Since the murder of George Floyd, American cities have experienced paroxysms of protests and riots. To date, three separate protests have happened where I live, which is saying something for our small town. Thankfully, they remained peaceful; some of our police participated, exchanged fist-bumps with protesters, and walked along to show support. Along with real world activism, the internet is roiling with pressure to speak up and take sides.
Black lives matter. As people made in God’s image, they matter a lot. At the same time, Americans ignore the life that matters most: Christ’s life.
Each of us is the center of our universe. Each self is an interplay of race, region, sex, family background, personality, culture, and many other things. Each of us identifies with what we are above all else. This causes profound division.
Jesus said we must reject all that we are if we want to follow Him (Luke 14:26-27). Scripture says when we come to Jesus, we are folded into His death on the cross (Rom. 6:6). In Him, we die (2 Cor. 5:14). Ephesians 2:14-16 say Christ’s death on the cross ended the hostility caused by identity categories like ethnicity.
Spiritually, we participate in Christ’s resurrection. Christ becomes our life. More and more, who we are is oriented around Jesus. Things like race, region, sex, family, personality, culture, and the rest define us less. This shift is a lifelong process the Holy Spirit leads us through. Colossians 3:11 shows the fullness of this process: “In Christ there is not Greek and Jew, circumcision and uncircumcision, barbarian, Scythian, slave and free; but Christ is all and in all.” We could fairly add black and white into this list. In Christ is no black or white, but Christ is all and in all.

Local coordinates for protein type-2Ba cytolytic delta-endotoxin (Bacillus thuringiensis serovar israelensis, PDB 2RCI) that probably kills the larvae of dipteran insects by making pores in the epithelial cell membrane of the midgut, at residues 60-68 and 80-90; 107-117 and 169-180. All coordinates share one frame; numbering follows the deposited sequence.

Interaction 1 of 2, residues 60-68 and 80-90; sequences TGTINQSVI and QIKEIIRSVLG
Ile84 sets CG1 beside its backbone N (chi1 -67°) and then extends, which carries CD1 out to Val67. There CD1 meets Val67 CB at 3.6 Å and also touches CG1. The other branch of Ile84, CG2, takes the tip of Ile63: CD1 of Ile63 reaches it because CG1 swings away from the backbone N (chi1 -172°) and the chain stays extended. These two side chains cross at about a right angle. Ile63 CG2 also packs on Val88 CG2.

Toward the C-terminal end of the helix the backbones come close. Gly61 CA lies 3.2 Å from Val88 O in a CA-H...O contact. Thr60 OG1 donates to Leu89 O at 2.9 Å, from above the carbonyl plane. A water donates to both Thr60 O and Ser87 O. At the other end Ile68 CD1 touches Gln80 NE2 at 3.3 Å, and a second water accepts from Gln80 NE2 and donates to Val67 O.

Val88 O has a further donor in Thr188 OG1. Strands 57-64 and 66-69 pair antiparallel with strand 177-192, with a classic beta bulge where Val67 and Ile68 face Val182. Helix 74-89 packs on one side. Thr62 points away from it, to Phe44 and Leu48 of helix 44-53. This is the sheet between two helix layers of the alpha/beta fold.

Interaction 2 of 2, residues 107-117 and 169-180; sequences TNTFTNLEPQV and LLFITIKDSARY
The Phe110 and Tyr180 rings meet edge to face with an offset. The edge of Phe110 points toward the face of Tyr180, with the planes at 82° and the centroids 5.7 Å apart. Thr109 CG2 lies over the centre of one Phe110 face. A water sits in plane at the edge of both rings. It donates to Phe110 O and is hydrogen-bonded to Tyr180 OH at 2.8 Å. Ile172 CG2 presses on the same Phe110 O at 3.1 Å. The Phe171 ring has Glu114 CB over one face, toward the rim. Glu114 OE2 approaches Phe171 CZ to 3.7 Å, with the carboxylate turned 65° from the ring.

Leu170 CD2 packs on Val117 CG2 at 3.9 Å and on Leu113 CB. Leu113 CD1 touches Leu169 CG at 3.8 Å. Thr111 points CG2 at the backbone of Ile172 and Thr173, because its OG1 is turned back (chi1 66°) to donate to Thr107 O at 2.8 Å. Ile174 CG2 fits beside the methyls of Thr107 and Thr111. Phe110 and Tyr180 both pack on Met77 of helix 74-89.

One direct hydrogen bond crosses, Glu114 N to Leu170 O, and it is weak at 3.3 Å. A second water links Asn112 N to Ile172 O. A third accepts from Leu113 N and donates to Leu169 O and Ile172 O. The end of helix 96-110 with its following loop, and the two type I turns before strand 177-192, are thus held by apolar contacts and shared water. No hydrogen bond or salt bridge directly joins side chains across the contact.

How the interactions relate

Americans desire racial equity but we’ve turned our backs on Christ, the only one who can be equity within. Many, including Christians, look to socio-political action before they look to Christ (if they look to Christ at all). Socio-political action is necessary at times. But at the end of the day, there is no socio-political solution to the human condition. Racial equity and social action may result from Christian faith. But those things are not our faith. Our faith is in Christ and Him crucified.
Some may think what I’m saying is out of touch, offering no solutions. But I am, in fact, offering the only real solution—Christ’s life transforming our hearts and thinking. Seeing Christ crucified as a non-solution or as half a solution suggests we are out of touch with our faith.
Jesus knows more than anyone what it is to suffer at the hands of a prejudicial, unjust system. It is the same system that led to George Floyd’s death—the human system we have shut God out of. That system’s leaders hung Jesus on a cross, where he suffocated over a period of hours as crowds looked on. So, yes, I will say His name—Jesus. I pray we will stand with Jesus, together, instead of standing with ourselves against each other.